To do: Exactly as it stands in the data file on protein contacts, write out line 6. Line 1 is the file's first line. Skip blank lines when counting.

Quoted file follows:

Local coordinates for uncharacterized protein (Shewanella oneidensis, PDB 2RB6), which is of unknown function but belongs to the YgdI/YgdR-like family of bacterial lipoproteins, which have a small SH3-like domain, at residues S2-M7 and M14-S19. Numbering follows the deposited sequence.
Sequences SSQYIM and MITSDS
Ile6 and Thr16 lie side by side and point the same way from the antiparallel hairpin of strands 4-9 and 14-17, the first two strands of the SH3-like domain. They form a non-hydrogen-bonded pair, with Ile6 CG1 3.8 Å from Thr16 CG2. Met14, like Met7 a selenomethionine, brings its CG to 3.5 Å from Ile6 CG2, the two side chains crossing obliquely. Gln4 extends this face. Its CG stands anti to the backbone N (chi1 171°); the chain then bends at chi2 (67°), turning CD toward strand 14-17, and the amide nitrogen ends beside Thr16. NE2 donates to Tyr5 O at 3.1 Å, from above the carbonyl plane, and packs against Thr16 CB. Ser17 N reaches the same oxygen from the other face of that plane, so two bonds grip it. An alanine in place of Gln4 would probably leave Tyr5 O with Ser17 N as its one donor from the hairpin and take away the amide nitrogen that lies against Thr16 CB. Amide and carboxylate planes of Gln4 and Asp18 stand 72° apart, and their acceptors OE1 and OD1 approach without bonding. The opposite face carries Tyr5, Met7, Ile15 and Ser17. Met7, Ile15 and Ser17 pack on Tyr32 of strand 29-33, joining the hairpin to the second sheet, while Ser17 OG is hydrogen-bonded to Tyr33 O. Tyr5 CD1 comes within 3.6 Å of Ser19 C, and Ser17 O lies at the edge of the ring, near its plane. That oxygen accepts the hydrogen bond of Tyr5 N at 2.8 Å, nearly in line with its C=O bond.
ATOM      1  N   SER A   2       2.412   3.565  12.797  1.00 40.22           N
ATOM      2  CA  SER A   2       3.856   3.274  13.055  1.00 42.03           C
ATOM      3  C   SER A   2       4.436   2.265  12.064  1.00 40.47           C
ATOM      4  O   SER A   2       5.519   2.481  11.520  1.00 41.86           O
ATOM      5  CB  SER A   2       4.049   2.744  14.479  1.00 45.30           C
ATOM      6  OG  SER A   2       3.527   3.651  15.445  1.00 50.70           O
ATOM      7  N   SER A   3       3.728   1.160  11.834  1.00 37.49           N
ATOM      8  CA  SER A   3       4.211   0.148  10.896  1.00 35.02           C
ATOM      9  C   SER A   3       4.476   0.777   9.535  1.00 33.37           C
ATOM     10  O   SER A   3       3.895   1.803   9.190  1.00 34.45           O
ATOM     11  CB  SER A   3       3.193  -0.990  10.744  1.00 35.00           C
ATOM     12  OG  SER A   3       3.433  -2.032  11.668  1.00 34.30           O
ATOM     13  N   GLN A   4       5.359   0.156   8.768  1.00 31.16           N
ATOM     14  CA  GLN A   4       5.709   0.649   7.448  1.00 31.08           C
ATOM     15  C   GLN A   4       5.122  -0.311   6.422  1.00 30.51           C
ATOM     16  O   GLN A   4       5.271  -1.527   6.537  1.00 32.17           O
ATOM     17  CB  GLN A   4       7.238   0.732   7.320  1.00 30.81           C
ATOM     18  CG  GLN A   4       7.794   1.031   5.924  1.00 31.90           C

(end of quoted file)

ATOM      3  C   SER A   2       4.436   2.265  12.064  1.00 40.47           C